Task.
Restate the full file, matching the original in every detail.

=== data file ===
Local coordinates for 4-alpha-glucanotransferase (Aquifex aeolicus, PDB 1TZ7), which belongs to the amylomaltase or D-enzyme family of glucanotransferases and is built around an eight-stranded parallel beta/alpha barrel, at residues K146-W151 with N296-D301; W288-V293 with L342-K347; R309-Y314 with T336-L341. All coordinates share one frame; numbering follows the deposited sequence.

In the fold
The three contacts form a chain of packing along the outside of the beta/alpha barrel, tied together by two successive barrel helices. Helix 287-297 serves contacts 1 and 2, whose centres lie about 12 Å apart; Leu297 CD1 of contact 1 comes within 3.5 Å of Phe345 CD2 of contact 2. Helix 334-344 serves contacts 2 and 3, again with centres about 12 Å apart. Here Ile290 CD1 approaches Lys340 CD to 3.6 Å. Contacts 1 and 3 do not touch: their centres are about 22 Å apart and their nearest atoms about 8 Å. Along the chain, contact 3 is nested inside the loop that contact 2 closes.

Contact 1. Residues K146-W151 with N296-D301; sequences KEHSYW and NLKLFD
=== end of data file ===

Local coordinates for 4-alpha-glucanotransferase (Aquifex aeolicus, PDB 1TZ7), which belongs to the amylomaltase or D-enzyme family of glucanotransferases and is built around an eight-stranded parallel beta/alpha barrel, at residues K146-W151 with N296-D301; W288-V293 with L342-K347; R309-Y314 with T336-L341. All coordinates share one frame; numbering follows the deposited sequence.

In the fold
The three contacts form a chain of packing along the outside of the beta/alpha barrel, tied together by two successive barrel helices. Helix 287-297 serves contacts 1 and 2, whose centres lie about 12 Å apart; Leu297 CD1 of contact 1 comes within 3.5 Å of Phe345 CD2 of contact 2. Helix 334-344 serves contacts 2 and 3, again with centres about 12 Å apart. Here Ile290 CD1 approaches Lys340 CD to 3.6 Å. Contacts 1 and 3 do not touch: their centres are about 22 Å apart and their nearest atoms about 8 Å. Along the chain, contact 3 is nested inside the loop that contact 2 closes.

Contact 1. Residues K146-W151 with N296-D301; sequences KEHSYW and NLKLFD